Samsung SP-A600 Projector Review

The Samsung SP-A600 images below are all from either Blu-ray or HDTV, with the exception of Lord of the Rings (standard DVD). Note: By the time these Samsung SP-A600 projector images get to you, through digital camera, software, browsers, and monitor, there is definitely some color shifting, saturation differences, etc. The images are to support the commentary, but keep in mind the limitations when trying to compared images from the SP-A600 with other home theater projectors.

SP-A600 Out of the Box Picture Quality

Very good. The SP-A600 does a very nice job out of the box. The original engineering sample we had received of the SP-A600 projector did not look good “out of the box”, with way too much reds noticable in skin tones. Still, even with the newer SP-A600s there is a slight overemphasis in the reds, just noticeable in skin tones.

All considered, there is definitely a little room for improvement. A professional calibrator can definitely improve the picture quality. I realize people spending under $2000 for a home theater projector, unfortunately are not likely to spend the few hundred dollars more to have it calibrated. With that in mind, I suggest you try our settings found on the Calibration page of this review.

In the side by side photos immediately below, the left side is the SP-A600 after calibration, and the image on the right is from an uncalibrated SP-A600 (Samsung sent me two projectors, which with both uncalibrated appeared essentially identical.)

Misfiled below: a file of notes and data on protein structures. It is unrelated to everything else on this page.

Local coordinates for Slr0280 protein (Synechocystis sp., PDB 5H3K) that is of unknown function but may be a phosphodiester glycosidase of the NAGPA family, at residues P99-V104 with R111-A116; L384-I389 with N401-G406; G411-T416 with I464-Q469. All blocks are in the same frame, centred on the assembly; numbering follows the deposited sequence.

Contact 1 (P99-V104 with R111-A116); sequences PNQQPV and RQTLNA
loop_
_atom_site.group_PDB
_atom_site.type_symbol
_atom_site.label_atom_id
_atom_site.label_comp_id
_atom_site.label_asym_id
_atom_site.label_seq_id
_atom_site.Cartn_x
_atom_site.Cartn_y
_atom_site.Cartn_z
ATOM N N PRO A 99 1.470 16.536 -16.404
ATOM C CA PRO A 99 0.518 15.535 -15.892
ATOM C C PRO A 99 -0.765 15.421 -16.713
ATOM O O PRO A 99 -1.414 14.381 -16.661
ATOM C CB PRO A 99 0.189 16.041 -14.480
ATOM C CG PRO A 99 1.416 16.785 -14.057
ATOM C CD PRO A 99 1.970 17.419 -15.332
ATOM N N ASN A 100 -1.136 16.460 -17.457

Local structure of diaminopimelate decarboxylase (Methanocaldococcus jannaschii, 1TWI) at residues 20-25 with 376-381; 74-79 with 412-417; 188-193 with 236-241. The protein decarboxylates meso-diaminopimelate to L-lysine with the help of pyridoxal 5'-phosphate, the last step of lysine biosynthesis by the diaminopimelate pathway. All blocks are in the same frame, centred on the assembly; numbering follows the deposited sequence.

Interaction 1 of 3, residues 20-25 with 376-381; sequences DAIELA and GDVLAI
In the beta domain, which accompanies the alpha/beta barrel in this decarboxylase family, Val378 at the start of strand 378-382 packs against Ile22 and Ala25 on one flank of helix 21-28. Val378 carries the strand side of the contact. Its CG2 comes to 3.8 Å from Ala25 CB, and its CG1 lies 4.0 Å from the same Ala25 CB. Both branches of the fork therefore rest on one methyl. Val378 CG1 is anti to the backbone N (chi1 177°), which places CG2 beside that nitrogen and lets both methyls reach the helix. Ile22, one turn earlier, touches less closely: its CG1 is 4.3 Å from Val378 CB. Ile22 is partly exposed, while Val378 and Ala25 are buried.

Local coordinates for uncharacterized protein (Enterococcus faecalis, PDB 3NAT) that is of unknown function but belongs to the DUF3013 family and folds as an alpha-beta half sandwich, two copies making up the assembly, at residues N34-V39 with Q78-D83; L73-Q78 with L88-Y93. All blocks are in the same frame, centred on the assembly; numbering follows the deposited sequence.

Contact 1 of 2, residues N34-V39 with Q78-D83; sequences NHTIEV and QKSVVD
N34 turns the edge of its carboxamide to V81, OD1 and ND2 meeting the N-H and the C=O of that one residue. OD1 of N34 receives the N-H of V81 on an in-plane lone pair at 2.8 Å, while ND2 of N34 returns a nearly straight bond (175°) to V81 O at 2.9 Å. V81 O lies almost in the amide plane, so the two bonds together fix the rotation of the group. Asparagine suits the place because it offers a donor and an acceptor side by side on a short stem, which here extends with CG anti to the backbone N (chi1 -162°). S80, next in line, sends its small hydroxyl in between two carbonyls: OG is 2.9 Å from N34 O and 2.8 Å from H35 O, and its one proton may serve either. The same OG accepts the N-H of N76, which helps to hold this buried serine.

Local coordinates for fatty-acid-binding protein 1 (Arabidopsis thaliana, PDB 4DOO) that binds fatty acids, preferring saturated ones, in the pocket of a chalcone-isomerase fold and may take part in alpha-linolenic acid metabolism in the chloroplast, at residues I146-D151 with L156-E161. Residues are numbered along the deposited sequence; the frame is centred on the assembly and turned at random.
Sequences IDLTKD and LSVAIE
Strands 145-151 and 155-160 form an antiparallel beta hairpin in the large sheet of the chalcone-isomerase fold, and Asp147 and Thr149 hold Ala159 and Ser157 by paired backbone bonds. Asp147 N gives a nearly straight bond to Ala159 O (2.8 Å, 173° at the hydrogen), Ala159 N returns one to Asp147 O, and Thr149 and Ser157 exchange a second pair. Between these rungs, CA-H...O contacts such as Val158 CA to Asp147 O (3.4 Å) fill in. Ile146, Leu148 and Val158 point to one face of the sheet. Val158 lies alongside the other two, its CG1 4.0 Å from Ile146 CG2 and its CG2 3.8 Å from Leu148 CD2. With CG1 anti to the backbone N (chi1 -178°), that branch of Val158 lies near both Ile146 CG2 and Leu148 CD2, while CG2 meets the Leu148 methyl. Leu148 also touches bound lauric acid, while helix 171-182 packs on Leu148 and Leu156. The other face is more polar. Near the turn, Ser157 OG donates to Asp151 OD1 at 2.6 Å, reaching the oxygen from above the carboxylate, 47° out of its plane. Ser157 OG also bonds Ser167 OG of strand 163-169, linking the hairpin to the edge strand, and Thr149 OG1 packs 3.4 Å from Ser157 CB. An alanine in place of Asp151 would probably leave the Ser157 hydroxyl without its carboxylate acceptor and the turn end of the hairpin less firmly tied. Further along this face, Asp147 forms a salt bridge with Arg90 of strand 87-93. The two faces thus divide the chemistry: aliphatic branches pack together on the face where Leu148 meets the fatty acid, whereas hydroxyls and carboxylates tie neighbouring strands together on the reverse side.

Samsung SP-A600 Projector - Flesh Tones

As I noted above, color accuracy was pretty good even before calibration. Post calibration, skin tones are very impressive!

That said, after Mike calibrated the grayscale, there was still a bit of red emphasis in the skin tones, actually a touch more than appears in these photos, (at least as I ook at them on my MacBook Pro’s screen. My digital camera tends to add a touch of green (as I frequently mention), which in this case plays down the red emphasis a bit.

All considered, I was most pleased with the skin tones although there was still room for slight improvement if viewed critically. OK, check out the images:

Below are the usual three images of Daniel Craig, as Bond, in Casino Royale, under different lighting conditions. As I always point out, Skin tones should look different under different lighting conditions. You can expect significantly different looking skin tones, when switching from bright sunlight, to nighttime, flourescent lighting, incandescent lighting, or even lighting in the shade, or a cloudy day. Consider these three imagfes, the first, in direct sunlight, the second is a scene with flourescent lighting, and the third, a sunny day, but Bond is sitting in the shade – indirect lighting.

You May Also Like

News And Comments